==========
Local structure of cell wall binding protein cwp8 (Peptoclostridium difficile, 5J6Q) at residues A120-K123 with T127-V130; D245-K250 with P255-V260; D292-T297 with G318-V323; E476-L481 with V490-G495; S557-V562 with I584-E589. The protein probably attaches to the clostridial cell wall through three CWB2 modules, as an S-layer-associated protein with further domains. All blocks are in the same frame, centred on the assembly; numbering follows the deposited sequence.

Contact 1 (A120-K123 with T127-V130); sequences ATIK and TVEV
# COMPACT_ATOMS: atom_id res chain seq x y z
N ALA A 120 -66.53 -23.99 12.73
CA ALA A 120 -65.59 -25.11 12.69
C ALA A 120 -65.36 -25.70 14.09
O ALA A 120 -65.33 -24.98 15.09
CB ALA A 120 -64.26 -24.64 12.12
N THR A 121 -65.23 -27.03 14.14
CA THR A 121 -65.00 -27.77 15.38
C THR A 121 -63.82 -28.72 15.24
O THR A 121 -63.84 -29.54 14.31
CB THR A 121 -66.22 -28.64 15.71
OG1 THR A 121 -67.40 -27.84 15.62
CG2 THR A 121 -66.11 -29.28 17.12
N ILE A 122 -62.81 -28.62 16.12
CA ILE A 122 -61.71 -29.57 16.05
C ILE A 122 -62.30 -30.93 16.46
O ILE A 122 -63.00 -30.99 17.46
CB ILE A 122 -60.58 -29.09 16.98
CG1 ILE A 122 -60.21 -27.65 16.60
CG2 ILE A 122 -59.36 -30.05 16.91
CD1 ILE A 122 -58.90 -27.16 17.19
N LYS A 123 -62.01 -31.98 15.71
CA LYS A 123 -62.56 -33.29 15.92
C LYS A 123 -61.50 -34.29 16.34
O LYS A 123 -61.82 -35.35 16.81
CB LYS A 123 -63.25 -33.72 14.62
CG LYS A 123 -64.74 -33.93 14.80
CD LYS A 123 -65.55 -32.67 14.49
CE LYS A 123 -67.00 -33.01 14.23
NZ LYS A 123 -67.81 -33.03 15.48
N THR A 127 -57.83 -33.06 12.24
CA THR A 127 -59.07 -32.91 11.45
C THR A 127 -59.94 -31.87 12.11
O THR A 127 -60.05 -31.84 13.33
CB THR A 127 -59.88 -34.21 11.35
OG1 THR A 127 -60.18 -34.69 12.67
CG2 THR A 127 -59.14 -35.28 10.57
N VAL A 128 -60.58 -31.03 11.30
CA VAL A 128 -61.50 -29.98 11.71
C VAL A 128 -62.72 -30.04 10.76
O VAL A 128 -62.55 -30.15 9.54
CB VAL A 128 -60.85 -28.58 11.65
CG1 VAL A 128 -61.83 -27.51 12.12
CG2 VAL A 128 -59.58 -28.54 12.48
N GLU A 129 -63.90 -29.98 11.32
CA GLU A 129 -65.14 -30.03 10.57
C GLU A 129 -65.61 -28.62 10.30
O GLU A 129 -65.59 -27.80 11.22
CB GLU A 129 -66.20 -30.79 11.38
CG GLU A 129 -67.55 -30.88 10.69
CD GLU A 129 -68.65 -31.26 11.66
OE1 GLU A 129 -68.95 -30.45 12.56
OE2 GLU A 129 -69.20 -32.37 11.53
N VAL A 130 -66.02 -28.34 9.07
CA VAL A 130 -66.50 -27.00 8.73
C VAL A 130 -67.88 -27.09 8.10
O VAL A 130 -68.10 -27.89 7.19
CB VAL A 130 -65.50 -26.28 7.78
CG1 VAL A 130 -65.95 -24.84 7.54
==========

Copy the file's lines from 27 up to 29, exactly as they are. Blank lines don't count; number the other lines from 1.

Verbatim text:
O LYS A 123 -61.82 -35.35 16.81
CB LYS A 123 -63.25 -33.72 14.62
CG LYS A 123 -64.74 -33.93 14.80